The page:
Today there was an article in the National Post (and I suspect many other newspapers) that reported a mass slaughter of 19 elk in one night by a pack of wolves. The event took place near Jackson Hole, Wyoming, an area where the state Fish & Game Department runs a number of ‘feed grounds’. Feed grounds are places where elk are fed – in other words, elk numbers are artificially maintained at much higher levels than the range can support because the state feeds them. It’s been doing this for decades, because . . . well, I’m sure there is a reason, likely a number of reasons. I suspect, though, the real reason is to make sure there’s a lot of elk around to keep hunters happy, and in Wyoming, hunting is big business.
The department called this event “an extremely rare ‘surplus killing’”. They believed a pack of nine wolves were responsible and that normally only one or two elk a night were killed. They also mentioned that they had an eight year study of wolf predation on the feed grounds and “generally wolves did not kill what they did not eat.”
I’d like to know more about that study. For one, studies I’ve seen on how much wolves eat here in Ontario say it’s about 1 deer every 20 days. So a pack of 9 wolves would need to kill a deer about every 2 days to survive. Seeing as a white-tailed deer is less than ½ the size of an elk, it seems to me one or two elk a night is a lot more than a pack of 9 wolves need to eat. Maybe there are closer to 30 wolves in the Jackson Hole area, which is a possibility, I suppose.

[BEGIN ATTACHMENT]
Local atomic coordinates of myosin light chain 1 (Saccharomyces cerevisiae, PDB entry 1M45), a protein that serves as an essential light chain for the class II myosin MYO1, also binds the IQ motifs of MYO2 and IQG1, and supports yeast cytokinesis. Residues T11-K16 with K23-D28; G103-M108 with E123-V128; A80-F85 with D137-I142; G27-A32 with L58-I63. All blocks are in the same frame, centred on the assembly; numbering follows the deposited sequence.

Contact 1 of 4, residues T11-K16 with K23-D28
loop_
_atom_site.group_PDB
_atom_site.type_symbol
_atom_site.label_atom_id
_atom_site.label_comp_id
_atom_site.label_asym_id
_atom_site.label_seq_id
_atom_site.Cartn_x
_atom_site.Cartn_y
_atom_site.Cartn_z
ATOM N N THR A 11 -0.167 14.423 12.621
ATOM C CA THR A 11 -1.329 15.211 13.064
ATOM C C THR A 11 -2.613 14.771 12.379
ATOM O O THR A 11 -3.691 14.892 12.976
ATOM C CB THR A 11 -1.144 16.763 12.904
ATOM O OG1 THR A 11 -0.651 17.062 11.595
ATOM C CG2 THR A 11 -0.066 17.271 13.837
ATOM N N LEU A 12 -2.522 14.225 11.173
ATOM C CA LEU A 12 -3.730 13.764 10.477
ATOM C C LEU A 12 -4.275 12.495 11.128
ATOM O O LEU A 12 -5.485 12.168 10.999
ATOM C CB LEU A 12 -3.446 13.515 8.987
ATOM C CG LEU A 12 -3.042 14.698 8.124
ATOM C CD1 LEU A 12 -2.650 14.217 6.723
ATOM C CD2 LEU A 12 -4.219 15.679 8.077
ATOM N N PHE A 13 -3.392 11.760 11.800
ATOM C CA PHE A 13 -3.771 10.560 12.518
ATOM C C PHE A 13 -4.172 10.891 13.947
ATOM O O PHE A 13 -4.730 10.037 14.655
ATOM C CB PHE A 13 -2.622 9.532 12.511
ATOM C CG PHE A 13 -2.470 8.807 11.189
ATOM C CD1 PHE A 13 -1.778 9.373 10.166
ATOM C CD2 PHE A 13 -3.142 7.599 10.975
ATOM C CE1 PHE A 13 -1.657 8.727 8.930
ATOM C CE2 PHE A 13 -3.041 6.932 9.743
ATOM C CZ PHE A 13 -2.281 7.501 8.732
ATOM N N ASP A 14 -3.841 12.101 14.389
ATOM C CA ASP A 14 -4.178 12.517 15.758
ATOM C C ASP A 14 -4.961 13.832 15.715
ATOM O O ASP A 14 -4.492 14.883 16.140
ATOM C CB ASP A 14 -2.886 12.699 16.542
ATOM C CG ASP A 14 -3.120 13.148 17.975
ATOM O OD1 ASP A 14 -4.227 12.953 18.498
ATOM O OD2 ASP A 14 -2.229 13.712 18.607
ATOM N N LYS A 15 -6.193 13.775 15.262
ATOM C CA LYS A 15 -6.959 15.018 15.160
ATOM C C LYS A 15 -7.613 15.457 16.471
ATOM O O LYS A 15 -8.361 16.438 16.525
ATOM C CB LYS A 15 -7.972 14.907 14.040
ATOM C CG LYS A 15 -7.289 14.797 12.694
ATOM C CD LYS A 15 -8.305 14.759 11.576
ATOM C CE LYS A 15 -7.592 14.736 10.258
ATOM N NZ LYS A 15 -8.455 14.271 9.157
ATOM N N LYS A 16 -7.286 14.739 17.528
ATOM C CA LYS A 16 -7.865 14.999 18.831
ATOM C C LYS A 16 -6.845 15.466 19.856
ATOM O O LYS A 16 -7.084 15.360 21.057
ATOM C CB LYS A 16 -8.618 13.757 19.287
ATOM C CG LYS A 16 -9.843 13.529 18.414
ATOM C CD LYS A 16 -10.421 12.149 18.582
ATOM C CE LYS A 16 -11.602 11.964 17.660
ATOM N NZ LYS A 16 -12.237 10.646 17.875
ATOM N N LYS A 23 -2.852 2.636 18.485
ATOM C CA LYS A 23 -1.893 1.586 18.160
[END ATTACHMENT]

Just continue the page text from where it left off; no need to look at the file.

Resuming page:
On the other hand, the notion that wolves, and other wild animals, generally only kill what they need to eat, as if they have some sort of moral compass, is bunkum.
Anyone who has a flock of chickens and lives in the country has likely experienced mass slaughter by a marten, an owl, a skunk, a mink, or (fill in the blank ________ with a local predator). One year we had a rogue black bear who loved killing chickens just to eat their crops that were often, but not always, full of grain. But other than the crop, the bear never ate any of the chickens it killed.
Over the years, I’ve spoken to trappers, outfitters and others, and witnessed myself on a couple of occasions, where wolves went on a deer killing spree. Usually this happened in late winter when deer were in poor shape and when travel conditions, for the wolves, was excellent (hard packed snow, waters still covered in ice). The wolves would chase the deer out on the ice, kill them, and eat a few choice parts and go do it again and again.
Wolves do like to kill. It’s why in ranch country, there are often few wolves – over time, farmers more or less wipe them out, because they got tired of having the wolves come in and lay waste to their livestock.
I like wolves and having wolves around is good for a lot of reasons. For one, it helps to keep animal populations in check and healthy, as wolves tend to weed out the old and the sick (and the young). But in a complex and complicated world with competing interests, wolves, like everything else, do best if managed properly. Too many, or too few, and the problems grow.
For a time, I believed wildlife biologists and fish & game departments were there to use their knowledge of science to help make decisions to manage wildlife on a sustainable basis.
It took me years to figure out that actually isn’t how things work. Wildlife management, like just about everything else, is highly political and decisions are more often than not based on whichever emotions are running highest at that particular moment. Or they bend to the ‘rights’ of people to do whatever it is they please to do (be they farmers, hunters or whatever). Often, this is actually accomplished through the courts of law, which more often than not pays little to no attention to management principles and science.
Another issue that is in play here, and one that never ceases to amaze me, is the prevailing meme held by people who I view as being animal apologists. “Animals aren’t like humans; they never kill just for the sake of killing!”
Err, as a matter of fact, they do. Rather often, actually.